An NDP minister’s response to complaints from one of serial killer Robert Pickton’s victims about the BC Coroners Service was written by that service, documents obtained under access to information laws indicate.
“It’s standard process for government correspondence staff to work with related ministry program areas to ensure the information they are gathering for queries is current and accurate,” a statement from the Ministry of Public Safety and Solicitor General (PSSG) said. “Beyond that the ministry has no further response.”
The Coroners Service response was almost exactly the same: “It is standard process for provincial government correspondence staff to work with ministry staff to ensure the information they are gathering for queries is current and accurate.”
Marnie Frey’s parents, Lynn and Rick Frey, had sought help from Attorney General David Eby in dealing with complaints against the BC Coroners Service for how they believe daughter Marnie’s remains were handled.
The issue was passed to Minister of Public Safety and Solicitor General (PSSG) Mike Farnworth, who assured them they had everything the needed to bury their child.
“The Coroners Service advises that they have provided your family with all documentation necessary for the respectful disposition of your daughter’s remains in the manner of your choosing at any time,” Farnworth wrote to the Freys in July 2018.
Farnworth Letter to Freys by on Scribd
However, that assurance was apparently written by the Coroners Service for the minister, recently released records indicate.
Rick Frey said he continues to ask the government and opposition Liberal MLAs for help but is routinely ignored.
He maintains there is nothing “standard” about having one’s child murdered by a serial killer.
“How can you go to someone I’m complaining about and ask them for assistance?” Frey asked. “It’s utterly ridiculous. You’re asking the fox if it had fun in the henhouse.
Frey suggested their standard process might need to be changed.
Glacier Media filed a freedom of information (FOI) request in September. An email that month from the deputy attorney general’s office FOI coordinator said the request “should also be directed to the Coroners Service, as their branch drafted the reply to the Freys and will likely have further background.”
Attorney General FOI Letter by on Scribd
However, said the attorney general’s ministry (MAG), it and the solicitor general ministry share an FOI coordinator.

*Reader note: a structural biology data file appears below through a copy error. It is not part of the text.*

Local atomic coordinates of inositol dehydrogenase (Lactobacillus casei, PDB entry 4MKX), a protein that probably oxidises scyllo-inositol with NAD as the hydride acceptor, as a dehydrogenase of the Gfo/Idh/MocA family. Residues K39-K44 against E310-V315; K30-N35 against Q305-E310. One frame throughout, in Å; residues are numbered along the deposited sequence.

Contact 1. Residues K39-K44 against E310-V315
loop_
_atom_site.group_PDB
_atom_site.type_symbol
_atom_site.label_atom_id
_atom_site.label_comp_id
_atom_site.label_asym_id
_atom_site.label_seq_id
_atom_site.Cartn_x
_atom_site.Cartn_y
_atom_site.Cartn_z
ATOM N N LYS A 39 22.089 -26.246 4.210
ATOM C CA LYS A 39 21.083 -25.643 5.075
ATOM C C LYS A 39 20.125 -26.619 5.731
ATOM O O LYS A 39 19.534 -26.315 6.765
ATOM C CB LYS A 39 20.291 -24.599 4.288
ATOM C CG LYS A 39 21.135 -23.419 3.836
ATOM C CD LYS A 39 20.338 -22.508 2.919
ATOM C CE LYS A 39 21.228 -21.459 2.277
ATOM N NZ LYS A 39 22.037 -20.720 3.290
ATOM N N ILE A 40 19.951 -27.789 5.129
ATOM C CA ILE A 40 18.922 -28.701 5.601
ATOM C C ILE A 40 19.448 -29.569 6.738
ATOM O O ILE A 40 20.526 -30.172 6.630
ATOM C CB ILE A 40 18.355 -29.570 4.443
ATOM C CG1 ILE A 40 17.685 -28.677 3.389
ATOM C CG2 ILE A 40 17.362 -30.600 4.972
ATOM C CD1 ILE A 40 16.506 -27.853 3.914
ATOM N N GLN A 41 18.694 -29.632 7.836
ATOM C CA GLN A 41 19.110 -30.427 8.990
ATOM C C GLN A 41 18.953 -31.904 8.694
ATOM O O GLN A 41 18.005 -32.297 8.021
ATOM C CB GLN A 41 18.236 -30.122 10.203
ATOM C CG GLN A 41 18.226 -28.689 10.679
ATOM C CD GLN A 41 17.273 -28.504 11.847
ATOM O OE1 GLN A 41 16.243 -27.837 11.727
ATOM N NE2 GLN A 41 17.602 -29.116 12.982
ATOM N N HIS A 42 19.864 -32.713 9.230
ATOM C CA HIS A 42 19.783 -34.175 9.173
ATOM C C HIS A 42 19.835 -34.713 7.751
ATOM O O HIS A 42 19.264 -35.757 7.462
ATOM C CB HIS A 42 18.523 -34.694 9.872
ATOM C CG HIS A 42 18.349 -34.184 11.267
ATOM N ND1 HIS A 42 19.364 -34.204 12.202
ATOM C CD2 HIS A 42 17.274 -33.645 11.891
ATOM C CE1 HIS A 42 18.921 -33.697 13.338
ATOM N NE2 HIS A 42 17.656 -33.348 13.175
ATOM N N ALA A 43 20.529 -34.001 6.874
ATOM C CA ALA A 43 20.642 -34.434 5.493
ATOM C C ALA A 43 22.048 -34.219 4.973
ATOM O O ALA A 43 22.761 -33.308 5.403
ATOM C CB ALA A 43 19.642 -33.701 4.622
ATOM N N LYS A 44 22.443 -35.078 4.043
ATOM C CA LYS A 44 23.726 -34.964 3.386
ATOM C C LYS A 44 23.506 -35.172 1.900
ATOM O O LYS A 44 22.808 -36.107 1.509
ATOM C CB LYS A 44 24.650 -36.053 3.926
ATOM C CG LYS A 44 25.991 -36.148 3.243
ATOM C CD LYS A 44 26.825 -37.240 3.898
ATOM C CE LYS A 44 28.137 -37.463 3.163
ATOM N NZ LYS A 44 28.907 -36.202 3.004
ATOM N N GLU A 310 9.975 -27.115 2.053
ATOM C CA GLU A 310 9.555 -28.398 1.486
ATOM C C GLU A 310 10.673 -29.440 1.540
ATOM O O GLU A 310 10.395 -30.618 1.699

“That is why it appeared like the MAG was responding to the FOI request,” the ministry said, noting the Freys’ letter to Eby was transferred to Farnworth’s ministry as the coroners services falls under that ministry’s mandate.
“All questions concerning the Coroner’s Service should be directed to PSSG,” a ministry spokesperson said.
PSSG didn’t have much to say on the issue, though.
The FOI request, despite emails remarking on the files sensitivity, did not seem to generate much interest in Farnworth’s office. FOI officers had to remind his office staff responses were due. That reminder was responded to 13 days later.
The Coroners Service did not respond to requests for comment.
Meanwhile, Frey’s daughter’s remains, a partially cremated jawbone smashed with a hammer to fit it into an urn, remains on a Campbell River funeral home shelf.
Frey is afraid if he goes ahead and buries her, he will be breaking the law.
Marnie vanished from Vancouver’s squalid Downtown Eastside in 1997, leaving behind a baby daughter. Her remains were found on Pickton’s Port Coquitlam farm, Canada’s largest-ever crime scene.
The pig farmer was convicted in Frey’s death, along with those of five others in 2007. He remains in the Port-Cartier Institution prison in Quebec serving a life sentence without possibility of parole until 2032. He confessed to a cell plant to killing 49 women.
The Freys received Marnie’s remains from the Coroners Service in 2010. They were told they had been cremated. Two funeral directors later told them the remains had received minimal heat.
Coroner Owen Court had handled the disposition of the remains, taking them to Abbotsford funeral director Lawrence Little, who maintains all remains were handled with reverence. Little said the remains were so small that he applied some heat in a cremator to make them brittle after which they were put in an envelope, wrapped in a towel and broken up with a mallet.
The Freys rejected this, saying Marnie’s remains were mutilated. They filed numerous complaints, including one to Consumer Protection BC, which investigated the case. Other investigations were also done, including one by the RCMP. Crown prosecutors approved no charges.
Unsatisfied with the findings, the family reached out to Eby. That correspondence was passed to Farnworth’s office.
After saying the Freys could bury their child, Farnworth said, “there are no further actions available.”